The saving and consumption decisions concerning financial capital correspond directly to consumption and saving decisions for physical capital. The individuals who forgo consumption of financial capital do so by forgoing the consumption of the economic goods and services they could have bought with the financial capital. These resources that were not consumed can instead be directed toward the process of production; now, they are invested in productive enterprises.
As an obvious example, the consumer who decides to forgo eating corn allows it to be used as seed grain. As a more elaborate example from a complex economy, the consumer who decides to forgo going to a beach resort reduces the demand for staff at the resort and decreases the likelihood that the resort will purchase a new plot of land to expand. The holiday abstainer deposits the money he would have spent on the trip into a saving deposit at his bank, so the bank can now lend this money to a carmaker, which is now more likely to afford the marginal worker who was not hired by the beach resort as well as the piece of land that the resort has given up. By choosing to forgo the immediate gratification of a vacation and offering his financial assets to entrepreneurs instead, the saver has spared resources from meeting the demand for consuming holidays and allowed them to be used in the long-term production of cars.
Scarcity is the fundamental starting point of economics; money and financial institutions are tools we use to economize, increase our productivity and efficiency, and battle scarcity, but they cannot eliminate the scarcity of resources. There is a limited amount of workers, office space, equipment, computers, land, and resources, and trading them with money is the way we allocate them. As long as an economy operates on commodity credit, financial resources map onto real resources, and consumption decisions reflect real individual preferences pertaining to real-world resources, as expressed through their prices.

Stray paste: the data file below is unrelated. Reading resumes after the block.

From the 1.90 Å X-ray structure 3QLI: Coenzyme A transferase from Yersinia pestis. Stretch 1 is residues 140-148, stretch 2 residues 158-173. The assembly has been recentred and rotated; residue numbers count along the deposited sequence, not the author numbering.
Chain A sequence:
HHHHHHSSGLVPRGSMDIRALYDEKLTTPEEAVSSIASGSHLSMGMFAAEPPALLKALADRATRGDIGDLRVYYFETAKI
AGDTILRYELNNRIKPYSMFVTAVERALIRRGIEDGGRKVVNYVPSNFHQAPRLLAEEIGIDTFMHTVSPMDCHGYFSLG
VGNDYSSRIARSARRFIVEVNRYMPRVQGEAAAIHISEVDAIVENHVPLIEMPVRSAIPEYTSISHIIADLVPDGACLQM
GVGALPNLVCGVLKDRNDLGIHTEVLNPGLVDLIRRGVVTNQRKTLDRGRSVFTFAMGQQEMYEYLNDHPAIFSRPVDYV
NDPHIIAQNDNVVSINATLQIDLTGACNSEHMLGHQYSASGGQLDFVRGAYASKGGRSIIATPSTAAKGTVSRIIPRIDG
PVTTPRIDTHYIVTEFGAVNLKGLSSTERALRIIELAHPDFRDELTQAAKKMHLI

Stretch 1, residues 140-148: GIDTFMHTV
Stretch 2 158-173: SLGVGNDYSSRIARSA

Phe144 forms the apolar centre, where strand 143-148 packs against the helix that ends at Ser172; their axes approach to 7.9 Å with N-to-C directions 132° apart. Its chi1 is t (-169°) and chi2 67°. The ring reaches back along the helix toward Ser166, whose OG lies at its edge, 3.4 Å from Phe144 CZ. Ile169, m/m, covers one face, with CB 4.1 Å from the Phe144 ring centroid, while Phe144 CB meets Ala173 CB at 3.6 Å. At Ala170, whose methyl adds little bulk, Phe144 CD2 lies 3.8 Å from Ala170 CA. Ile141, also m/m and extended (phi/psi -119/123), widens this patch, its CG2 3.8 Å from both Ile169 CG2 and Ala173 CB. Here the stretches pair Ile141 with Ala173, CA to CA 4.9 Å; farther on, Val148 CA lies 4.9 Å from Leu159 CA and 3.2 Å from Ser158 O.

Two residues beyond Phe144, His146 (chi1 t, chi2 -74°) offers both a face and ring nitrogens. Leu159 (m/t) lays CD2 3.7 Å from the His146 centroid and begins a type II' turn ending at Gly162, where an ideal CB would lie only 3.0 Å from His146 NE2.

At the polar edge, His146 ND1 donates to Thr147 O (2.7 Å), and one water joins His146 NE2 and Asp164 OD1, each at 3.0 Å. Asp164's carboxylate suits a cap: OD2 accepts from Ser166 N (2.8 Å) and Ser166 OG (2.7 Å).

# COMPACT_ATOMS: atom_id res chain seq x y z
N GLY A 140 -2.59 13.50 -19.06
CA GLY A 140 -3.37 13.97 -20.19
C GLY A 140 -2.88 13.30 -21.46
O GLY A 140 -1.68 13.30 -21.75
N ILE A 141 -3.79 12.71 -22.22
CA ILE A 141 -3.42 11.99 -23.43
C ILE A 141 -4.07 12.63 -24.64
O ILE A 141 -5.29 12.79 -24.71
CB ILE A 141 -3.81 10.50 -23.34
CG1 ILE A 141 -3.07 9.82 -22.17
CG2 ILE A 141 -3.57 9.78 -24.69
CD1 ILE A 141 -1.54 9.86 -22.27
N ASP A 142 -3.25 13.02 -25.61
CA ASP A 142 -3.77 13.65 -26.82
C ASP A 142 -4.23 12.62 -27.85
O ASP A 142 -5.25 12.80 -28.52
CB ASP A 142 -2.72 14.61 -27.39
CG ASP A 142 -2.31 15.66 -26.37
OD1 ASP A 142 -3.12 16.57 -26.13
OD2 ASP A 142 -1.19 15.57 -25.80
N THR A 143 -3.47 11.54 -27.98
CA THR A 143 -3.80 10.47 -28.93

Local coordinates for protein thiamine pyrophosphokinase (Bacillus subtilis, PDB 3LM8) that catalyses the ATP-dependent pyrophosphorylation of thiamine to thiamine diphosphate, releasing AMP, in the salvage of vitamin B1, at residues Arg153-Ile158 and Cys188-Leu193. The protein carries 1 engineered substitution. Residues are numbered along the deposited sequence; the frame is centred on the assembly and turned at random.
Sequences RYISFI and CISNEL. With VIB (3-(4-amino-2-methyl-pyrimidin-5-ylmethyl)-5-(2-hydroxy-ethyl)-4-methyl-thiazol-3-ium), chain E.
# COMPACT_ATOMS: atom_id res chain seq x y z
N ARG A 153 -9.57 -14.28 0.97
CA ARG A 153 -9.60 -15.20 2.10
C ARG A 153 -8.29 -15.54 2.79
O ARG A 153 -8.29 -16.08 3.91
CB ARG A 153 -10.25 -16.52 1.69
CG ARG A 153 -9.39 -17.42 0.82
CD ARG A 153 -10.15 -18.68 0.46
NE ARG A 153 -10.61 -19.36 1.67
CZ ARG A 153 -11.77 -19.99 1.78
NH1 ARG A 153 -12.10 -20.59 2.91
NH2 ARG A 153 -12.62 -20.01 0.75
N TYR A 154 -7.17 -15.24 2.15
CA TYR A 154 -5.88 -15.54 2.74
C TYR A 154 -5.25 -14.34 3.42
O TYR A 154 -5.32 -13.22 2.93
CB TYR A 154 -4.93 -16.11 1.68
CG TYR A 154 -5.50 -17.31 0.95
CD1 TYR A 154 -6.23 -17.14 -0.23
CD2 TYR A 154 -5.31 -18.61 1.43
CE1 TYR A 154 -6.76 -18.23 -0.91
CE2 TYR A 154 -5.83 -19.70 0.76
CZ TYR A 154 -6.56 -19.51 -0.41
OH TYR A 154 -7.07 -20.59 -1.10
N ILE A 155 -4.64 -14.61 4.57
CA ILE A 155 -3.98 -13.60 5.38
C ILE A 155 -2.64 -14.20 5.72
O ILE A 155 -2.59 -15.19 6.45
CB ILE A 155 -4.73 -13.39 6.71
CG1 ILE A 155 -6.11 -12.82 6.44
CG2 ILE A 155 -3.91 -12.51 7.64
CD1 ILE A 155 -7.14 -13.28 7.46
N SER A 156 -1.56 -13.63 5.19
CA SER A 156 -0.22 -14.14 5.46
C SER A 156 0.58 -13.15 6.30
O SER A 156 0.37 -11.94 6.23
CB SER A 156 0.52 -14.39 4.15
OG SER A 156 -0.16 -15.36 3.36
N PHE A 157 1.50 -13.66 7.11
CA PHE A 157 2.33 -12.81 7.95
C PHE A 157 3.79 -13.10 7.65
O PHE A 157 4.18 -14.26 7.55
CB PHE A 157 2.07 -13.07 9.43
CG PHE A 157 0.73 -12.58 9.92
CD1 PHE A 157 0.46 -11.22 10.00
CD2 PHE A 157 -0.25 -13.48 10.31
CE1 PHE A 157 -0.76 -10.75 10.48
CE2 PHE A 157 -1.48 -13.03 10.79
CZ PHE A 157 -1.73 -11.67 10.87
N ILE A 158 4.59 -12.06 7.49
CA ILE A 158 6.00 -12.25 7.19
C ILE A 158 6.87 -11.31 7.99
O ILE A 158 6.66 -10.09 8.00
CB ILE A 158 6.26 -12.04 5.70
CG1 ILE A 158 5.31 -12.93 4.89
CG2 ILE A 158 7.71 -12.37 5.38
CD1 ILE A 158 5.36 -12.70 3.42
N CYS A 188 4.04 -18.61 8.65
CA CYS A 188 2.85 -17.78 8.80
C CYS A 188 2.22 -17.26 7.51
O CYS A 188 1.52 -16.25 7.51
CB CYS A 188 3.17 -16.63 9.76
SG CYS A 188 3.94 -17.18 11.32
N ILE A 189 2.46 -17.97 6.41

This process is distorted by the introduction of fiduciary media, which circulate like money but are unbacked by money. When a financial institution makes a loan without money backing it, they are issuing credit without a corresponding deferral of consumption by a consumer. The bank has issued a fiduciary note to the farmer to buy seed corn that has already been eaten. The total amount of loans issued to buy seed corn exceeds the market value of all the seed corn left from last year’s harvest at the current price. The bank has issued the car manufacturer the money to purchase land and hire workers when the holidaymaker had spent his money in the resort, allowing the resort to hire the same workers and buy the same land.
When the fiduciary media are created as a loan to entrepreneurs, it may not be clear to anyone (except Misesian economists) that this loan has created more claims than there are resources. At current corn prices, the quantity of corn which farmers plan to purchase exceeds the quantity of seed corn available on the market. But once it is planting season and the farmers go to buy the seed corn, they quickly bid the price up. Those who buy it early might manage to get all the quantity they had planned to get, but the majority will get a smaller amount. This miscalculation will be an expensive error for farmers, who will have overinvested in land, labor, and capital relative to the amount of seeds they expected to have available.